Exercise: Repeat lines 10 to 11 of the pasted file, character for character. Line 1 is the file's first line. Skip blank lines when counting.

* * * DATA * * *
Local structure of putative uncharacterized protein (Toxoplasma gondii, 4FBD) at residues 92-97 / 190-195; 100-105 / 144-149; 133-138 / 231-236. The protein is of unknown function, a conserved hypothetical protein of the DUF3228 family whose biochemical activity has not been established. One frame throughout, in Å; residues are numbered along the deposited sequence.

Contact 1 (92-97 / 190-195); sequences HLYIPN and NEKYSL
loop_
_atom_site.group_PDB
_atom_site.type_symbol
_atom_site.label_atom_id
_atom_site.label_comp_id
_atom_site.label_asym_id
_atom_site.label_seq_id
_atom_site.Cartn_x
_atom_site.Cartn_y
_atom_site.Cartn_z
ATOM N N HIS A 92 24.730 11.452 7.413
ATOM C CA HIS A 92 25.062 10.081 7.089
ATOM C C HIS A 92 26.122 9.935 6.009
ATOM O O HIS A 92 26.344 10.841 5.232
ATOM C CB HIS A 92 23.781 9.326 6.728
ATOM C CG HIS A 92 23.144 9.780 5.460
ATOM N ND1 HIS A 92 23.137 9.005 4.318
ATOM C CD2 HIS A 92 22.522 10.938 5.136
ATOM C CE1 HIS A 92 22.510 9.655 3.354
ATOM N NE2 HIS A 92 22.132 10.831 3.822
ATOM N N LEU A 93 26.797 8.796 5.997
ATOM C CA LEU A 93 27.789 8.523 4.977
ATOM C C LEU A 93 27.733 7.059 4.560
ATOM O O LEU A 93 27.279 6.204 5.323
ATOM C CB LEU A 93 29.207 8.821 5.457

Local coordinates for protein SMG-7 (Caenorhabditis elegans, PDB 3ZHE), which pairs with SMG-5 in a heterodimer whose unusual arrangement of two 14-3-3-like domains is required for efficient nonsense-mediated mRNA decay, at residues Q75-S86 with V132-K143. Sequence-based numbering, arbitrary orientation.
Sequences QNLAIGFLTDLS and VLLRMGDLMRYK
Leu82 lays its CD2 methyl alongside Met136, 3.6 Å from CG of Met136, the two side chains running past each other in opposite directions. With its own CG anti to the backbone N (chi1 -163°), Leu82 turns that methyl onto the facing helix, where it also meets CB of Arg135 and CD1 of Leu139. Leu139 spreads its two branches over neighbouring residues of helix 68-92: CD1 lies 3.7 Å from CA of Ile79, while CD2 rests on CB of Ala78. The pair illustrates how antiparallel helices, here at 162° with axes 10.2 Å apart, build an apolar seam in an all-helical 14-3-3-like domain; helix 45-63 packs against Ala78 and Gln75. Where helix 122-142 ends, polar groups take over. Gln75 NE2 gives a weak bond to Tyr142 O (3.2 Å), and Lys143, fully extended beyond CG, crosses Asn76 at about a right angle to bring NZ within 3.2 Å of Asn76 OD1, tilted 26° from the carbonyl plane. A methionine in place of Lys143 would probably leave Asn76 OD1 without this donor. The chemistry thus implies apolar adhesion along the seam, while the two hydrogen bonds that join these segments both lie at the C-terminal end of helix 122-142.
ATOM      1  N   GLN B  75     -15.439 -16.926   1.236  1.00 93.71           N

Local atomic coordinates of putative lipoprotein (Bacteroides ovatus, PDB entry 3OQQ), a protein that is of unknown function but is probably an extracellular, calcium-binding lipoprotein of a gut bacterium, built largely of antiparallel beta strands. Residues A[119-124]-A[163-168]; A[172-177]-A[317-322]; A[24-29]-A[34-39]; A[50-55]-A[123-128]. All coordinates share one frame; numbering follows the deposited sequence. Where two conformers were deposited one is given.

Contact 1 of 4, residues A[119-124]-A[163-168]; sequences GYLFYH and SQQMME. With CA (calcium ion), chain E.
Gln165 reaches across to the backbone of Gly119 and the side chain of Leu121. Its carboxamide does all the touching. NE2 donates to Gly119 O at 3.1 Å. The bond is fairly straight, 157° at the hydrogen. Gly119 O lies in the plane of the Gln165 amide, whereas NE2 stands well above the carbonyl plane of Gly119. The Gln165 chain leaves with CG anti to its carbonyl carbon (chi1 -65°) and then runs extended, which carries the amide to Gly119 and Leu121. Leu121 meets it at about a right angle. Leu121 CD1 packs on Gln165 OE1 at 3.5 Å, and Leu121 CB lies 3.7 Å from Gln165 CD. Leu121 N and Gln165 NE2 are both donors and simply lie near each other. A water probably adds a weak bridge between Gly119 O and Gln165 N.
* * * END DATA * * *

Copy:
_atom_site.Cartn_x
_atom_site.Cartn_y